The FDA granted breakthrough drug designation to cabozantinib for the treatment of patients with renal cell carcinoma who received one prior therapy, according to a press release from the drug’s manufacturer.
The FDA based its decision in part on results of the phase 3 pivotal METEOR trial, which compared cabozantinib (Cometriq, Exelixis) to everolimus (Afinitor, Novartis) in patients with renal cell carcinoma who experienced disease progression after treatment with a VEGF receptor tyrosine kinase inhibitor.
Exelixis announced top-line results for METEOR in July. Cabozantinib significantly prolonged PFS compared with everolimus in the first 375 randomly assigned patients, thus meeting the trial’s primary endpoint.
Cabozantinib demonstrated a 42% reduction in the rate of disease progression or death compared with everolimus (HR = 0.58, 95% CI, 0.45-0.75).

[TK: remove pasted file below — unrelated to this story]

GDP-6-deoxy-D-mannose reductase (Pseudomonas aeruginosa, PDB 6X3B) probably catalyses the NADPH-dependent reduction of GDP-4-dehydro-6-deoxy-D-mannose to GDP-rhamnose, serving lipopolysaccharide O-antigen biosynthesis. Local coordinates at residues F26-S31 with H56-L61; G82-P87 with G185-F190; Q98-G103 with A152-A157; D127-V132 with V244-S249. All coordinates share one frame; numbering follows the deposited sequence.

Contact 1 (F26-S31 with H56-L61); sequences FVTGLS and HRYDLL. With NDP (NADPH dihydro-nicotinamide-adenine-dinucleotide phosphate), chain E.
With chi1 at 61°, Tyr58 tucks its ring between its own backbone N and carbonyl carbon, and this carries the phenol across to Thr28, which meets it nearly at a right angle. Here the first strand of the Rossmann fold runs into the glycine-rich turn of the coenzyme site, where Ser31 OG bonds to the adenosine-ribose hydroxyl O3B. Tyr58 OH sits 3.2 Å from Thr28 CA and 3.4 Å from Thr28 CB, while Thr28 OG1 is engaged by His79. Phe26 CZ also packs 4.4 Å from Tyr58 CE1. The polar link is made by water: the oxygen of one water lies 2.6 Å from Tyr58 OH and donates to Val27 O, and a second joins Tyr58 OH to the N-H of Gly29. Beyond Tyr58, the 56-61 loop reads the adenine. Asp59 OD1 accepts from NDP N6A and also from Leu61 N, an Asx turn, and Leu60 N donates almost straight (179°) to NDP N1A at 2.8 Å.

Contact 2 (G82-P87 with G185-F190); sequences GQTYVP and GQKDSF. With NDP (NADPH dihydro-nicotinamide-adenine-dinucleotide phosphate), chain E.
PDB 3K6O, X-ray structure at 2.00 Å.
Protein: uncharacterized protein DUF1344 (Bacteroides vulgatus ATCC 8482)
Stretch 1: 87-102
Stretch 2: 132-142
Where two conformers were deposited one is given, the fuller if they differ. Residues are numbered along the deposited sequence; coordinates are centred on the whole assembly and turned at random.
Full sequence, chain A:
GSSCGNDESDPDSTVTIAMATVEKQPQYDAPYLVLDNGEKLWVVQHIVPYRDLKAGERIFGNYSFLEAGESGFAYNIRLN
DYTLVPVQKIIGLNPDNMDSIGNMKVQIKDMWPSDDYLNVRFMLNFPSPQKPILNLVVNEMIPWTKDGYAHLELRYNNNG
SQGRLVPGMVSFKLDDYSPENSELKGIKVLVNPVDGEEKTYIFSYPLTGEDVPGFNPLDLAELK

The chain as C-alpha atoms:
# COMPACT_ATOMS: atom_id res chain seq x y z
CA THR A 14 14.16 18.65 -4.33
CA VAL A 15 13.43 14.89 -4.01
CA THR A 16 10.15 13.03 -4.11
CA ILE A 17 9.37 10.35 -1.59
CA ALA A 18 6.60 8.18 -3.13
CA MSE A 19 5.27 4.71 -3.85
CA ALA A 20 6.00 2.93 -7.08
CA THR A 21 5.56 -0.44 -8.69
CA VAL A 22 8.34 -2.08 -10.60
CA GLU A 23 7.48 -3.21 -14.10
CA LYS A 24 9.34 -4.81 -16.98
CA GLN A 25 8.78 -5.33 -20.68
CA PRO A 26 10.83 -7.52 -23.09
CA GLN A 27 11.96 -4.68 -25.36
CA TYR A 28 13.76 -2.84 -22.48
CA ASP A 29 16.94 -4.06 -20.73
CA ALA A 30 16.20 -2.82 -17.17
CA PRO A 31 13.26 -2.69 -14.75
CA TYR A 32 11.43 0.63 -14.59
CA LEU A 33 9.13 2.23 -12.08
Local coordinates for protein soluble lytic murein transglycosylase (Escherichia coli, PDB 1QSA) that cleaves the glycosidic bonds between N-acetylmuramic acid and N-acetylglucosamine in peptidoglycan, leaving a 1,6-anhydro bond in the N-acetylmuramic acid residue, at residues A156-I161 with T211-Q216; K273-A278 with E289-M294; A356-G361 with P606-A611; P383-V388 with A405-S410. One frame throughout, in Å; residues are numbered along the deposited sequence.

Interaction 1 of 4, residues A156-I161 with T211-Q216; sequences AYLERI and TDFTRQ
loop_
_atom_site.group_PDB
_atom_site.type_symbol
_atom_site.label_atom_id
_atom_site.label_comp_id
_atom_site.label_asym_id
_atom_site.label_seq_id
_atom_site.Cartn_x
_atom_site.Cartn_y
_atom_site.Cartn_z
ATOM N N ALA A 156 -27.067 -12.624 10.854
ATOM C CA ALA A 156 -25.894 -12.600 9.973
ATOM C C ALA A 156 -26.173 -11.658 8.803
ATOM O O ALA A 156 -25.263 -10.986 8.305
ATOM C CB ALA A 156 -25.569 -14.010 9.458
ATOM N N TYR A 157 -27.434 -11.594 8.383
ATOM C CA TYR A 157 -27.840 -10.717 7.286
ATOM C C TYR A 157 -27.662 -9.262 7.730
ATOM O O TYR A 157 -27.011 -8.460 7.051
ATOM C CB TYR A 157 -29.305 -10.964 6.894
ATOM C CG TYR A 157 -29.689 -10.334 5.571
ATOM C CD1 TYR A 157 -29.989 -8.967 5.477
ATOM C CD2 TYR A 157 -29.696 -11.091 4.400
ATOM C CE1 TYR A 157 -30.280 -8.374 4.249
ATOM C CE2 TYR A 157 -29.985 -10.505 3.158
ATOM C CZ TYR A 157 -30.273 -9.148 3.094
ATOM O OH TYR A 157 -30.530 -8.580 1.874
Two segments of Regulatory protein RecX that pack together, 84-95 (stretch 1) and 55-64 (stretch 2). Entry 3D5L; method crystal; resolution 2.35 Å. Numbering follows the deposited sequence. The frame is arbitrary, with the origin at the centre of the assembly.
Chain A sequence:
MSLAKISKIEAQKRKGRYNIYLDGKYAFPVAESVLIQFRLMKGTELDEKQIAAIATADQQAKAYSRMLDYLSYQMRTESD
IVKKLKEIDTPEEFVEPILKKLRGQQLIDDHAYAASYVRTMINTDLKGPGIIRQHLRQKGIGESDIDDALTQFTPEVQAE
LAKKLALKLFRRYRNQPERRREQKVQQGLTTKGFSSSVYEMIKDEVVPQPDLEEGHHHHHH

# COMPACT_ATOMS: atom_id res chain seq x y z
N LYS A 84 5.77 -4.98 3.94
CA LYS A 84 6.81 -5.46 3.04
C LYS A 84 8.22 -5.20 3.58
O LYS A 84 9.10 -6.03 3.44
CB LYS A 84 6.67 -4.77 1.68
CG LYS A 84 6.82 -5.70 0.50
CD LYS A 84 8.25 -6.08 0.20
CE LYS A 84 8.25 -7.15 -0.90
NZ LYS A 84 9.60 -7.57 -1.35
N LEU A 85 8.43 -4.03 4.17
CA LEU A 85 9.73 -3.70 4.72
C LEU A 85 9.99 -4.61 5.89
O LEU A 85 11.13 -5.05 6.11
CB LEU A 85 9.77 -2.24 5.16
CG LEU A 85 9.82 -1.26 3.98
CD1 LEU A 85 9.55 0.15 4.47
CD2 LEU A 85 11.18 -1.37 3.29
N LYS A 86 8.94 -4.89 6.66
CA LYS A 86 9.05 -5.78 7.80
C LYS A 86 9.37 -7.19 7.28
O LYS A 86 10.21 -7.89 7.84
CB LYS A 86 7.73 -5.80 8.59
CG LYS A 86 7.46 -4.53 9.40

Cabozantinib is currently approved in capsule form in the U.S. for the treatment of patients with progressive, metastatic medullary thyroid cancer. A distinct tablet formulation of cabozantinib is being evaluated for the treatment of patients with advanced renal cell carcinoma and other types of cancer.
“Receiving Breakthrough Therapy Designation is an important regulatory achievement for cabozantinib in renal cell carcinoma,” Michael M. Morrissey, PhD, president and CEO of Exelixis, said in a press release. “Following the positive top-line results announced in July and a productive dialogue with the FDA, Exelixis believes we can expedite our regulatory timelines and complete the cabozantinib NDA submission in advanced [renal cell carcinoma] prior to the end of 2015. We look forward to working closely with the FDA during the submission and review process, keeping in mind our ultimate goal of bringing a new therapeutic option to the renal cell carcinoma community as soon as possible.”